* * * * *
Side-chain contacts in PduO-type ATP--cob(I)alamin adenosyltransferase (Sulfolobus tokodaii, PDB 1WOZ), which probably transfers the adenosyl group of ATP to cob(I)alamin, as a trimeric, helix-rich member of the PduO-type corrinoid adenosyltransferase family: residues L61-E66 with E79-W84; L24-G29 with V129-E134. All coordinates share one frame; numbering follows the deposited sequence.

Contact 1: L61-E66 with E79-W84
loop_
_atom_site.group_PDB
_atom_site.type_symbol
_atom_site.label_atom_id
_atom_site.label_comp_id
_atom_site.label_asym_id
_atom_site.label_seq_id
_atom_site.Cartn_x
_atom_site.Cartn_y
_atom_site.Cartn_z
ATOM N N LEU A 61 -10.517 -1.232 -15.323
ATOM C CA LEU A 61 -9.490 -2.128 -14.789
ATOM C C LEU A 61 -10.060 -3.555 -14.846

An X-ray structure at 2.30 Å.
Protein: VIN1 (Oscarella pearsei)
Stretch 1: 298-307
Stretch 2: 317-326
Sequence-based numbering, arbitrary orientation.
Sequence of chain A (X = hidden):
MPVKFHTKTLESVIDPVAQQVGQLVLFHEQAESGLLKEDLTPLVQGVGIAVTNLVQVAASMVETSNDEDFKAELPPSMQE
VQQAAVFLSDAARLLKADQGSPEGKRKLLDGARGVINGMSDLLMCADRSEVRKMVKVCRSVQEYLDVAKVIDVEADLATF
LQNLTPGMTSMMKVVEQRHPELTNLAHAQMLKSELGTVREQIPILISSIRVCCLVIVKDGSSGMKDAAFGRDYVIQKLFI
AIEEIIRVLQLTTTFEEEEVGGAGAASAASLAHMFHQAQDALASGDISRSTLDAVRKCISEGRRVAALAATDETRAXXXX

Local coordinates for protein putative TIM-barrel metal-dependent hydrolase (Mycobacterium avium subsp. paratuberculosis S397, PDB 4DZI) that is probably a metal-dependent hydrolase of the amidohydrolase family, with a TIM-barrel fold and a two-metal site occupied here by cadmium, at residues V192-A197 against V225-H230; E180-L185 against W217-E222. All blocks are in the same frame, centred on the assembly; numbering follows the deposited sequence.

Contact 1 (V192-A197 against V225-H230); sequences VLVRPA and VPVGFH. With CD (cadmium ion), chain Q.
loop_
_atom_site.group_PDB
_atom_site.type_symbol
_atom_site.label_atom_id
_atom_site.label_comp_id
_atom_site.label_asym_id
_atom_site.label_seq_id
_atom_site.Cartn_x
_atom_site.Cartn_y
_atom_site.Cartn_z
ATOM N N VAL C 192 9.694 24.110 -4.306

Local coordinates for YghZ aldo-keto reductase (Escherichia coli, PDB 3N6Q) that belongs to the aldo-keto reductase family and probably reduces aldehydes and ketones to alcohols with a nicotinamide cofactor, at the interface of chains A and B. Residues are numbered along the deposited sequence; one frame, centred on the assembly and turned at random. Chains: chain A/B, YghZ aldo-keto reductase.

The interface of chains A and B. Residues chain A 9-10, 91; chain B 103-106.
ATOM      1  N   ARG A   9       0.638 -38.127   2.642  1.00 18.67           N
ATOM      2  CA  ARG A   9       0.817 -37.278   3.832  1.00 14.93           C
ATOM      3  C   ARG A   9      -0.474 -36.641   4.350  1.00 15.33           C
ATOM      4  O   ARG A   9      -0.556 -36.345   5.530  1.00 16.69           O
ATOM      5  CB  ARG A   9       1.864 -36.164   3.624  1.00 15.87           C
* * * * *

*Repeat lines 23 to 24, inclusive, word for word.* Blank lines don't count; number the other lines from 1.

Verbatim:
VQQAAVFLSDAARLLKADQGSPEGKRKLLDGARGVINGMSDLLMCADRSEVRKMVKVCRSVQEYLDVAKVIDVEADLATF
LQNLTPGMTSMMKVVEQRHPELTNLAHAQMLKSELGTVREQIPILISSIRVCCLVIVKDGSSGMKDAAFGRDYVIQKLFI